It’s no secret that being sports card collectors is a popular hobby. In retrospect, it was a method to demonstrate your loyalty to a certain player or team in the sport that you followed. To get a few miniature cards, you need to open a card pack, conceal them, and swap them with your buddies.
After reaching a point of stagnation, the hobby had a significant renaissance during the COVID-19 epidemic. With Kobe Bryant’s passing and the release of the Michael Jordan documentary, many fans were likely to stay indoors and reflect on their favorite players’ lives rather than watch a sporting event.
Here are five recommendations to keep in mind if you start a new hobby, such as sports card collecting.
5 Tips For Being Sports Card Collectors
1. Do Your Homework
There is a lot of background knowledge required for sports card collecting. Make sure you complete your homework.
For instance, there is no assurance that the title of the item listed on eBay is true. You can’t accept a card’s stated worth at current prices if it’s labeled as a “rookie.”
You should ensure you are aware of when a player’s rookie card will be released since information of this kind can be found nowadays with a Google search in just 10 seconds.
On the other hand, if you are familiar with a player’s rookie card and know how to look for it, you do not need to include the term “rookie” in your search. This may help you locate an identical card for a much lower cost.
Doing your research on pricing is another good suggestion. If you are conscious of the most recent prices that have been on sale, you will be able to find the greatest discounts and ensure that you are not spending more than necessary.
2. Check the Condition
It is of the utmost importance to examine the state of the collection cards you own, particularly if your goal is to profit from selling them.
It might be challenging to accurately assess the condition at first look, particularly if you are purchasing online or if the seller keeps them behind glass or is unwilling to send them for examination.
However, to the best of your abilities, I strongly advise that you spend at least a little time attempting to acquire a feel for the state of your cards so that you can make an informed decision about how to proceed.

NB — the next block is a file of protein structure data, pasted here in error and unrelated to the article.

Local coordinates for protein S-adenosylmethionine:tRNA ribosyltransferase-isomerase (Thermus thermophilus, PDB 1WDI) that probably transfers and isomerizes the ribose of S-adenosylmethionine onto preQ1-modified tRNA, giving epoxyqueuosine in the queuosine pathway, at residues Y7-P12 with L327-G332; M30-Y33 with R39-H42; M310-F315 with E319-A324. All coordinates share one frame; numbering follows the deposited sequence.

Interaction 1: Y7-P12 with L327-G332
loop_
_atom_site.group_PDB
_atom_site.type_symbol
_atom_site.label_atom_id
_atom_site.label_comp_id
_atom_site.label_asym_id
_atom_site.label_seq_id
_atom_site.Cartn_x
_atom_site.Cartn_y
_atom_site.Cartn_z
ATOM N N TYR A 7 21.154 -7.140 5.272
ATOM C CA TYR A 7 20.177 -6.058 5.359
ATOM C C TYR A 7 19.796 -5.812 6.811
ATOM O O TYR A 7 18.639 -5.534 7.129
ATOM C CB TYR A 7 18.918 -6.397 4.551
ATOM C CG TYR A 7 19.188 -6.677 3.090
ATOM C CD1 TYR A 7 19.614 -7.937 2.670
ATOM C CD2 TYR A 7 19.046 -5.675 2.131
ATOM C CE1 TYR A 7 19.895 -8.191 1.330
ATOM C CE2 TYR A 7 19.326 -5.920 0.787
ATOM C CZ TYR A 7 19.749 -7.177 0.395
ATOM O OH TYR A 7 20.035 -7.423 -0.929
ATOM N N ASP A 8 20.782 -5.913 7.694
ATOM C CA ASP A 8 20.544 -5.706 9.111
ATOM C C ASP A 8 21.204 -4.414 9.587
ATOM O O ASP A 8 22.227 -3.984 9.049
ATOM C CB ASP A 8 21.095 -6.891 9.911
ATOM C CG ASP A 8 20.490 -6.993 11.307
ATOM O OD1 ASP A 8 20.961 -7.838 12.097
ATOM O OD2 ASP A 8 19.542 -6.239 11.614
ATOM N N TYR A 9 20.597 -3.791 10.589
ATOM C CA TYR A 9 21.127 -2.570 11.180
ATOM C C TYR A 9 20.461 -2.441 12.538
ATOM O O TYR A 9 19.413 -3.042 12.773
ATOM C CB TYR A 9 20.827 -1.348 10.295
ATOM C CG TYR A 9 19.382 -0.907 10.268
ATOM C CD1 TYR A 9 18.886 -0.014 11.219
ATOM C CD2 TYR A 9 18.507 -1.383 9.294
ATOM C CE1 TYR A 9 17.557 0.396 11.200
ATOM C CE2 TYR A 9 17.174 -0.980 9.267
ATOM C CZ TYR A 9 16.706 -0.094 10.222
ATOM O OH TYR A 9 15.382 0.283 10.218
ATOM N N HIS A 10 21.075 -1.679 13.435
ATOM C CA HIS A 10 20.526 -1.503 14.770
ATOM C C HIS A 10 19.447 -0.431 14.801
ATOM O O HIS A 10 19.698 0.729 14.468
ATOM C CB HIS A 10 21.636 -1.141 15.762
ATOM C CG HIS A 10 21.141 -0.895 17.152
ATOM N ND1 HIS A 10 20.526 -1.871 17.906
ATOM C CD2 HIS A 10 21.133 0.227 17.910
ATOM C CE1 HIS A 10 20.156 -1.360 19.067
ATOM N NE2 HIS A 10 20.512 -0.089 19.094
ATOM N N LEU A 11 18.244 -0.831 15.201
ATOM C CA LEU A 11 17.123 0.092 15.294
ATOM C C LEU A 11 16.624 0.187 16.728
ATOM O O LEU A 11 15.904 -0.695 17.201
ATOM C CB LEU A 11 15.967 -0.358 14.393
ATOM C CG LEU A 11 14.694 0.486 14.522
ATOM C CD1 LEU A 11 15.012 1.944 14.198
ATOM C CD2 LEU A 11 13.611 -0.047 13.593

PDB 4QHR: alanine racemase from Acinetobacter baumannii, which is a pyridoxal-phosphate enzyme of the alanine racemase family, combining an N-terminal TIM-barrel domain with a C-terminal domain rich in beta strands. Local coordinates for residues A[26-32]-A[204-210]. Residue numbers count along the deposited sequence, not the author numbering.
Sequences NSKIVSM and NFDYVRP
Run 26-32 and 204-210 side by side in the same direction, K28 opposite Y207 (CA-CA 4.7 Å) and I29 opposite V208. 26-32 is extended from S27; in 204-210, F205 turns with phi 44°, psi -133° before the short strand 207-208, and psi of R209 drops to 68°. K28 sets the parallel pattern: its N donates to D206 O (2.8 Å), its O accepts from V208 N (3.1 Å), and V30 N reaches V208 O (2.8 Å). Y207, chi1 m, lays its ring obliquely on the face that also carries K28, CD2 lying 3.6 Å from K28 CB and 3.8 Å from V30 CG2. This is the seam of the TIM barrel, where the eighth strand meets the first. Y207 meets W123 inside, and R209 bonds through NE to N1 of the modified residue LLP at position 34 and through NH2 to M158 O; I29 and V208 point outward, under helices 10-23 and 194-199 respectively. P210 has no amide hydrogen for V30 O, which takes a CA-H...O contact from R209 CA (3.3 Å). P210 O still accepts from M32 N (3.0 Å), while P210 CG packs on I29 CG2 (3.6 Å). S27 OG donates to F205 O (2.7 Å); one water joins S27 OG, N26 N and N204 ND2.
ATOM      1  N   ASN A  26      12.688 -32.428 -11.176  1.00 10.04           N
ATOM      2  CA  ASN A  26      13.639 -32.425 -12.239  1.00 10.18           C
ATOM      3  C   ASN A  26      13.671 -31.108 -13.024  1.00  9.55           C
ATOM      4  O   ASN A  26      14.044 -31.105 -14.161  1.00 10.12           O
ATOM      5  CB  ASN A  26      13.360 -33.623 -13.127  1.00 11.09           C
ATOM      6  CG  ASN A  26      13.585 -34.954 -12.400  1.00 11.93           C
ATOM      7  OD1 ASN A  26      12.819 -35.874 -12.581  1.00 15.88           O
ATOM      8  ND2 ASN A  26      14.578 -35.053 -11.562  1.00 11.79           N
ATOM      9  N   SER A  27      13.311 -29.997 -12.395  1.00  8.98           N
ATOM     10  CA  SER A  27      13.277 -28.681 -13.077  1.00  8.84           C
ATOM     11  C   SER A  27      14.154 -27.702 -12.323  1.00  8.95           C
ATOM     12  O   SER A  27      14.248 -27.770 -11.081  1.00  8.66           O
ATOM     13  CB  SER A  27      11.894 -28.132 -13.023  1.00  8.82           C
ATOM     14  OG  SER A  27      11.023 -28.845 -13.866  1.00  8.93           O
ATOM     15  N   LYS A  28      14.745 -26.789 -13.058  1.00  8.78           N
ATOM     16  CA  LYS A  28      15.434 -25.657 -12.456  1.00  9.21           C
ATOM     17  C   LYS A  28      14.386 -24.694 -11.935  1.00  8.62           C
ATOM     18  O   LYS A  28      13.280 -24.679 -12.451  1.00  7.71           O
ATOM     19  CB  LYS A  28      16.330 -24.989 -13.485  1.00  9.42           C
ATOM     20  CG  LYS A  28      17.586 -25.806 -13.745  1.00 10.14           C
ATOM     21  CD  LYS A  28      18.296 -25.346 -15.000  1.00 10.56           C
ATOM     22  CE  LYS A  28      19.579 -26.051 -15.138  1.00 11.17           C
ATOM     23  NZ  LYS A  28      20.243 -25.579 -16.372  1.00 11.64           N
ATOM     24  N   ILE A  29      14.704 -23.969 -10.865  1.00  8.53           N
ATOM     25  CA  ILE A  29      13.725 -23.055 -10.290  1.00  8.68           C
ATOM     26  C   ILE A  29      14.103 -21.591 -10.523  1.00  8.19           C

Inspect the item for any indications of wear and tear. It is inevitable that older collections, such as originals from the 1930s, would show at least some symptoms of wear after a long time. Considering how old they are, it is to be anticipated.
On the other hand, you can conduct some research to find out what circumstances are considered acceptable by other purchasers and then base your decision on that information. Since the value of an object decreases in direct proportion to the degree to which it has been damaged, you should not pay more than the usual price for it.
However, this does not imply that you should avoid purchasing a damaged card. Certainly, if you are purchasing items for the simple pleasure and fond memories associated with collecting, then you may not find this to be a problem for you. Evaluate the issue in light of the ideas you have laid out for the collection.
3. Find and Buy from a Reputable Seller
Most of the buying and selling of sports cards now occurs on the internet. There can be situations when you won’t be able to identify the vendor. These days, everything is a part of the game, even this. On the other hand, you can do a few things to maximize your level of protection.
People might grumble about the costs associated with using eBay, yet the company provides excellent customer care for purchasers. Avoid making purchases using the “Friends and Family” feature of PayPal with persons you do not know.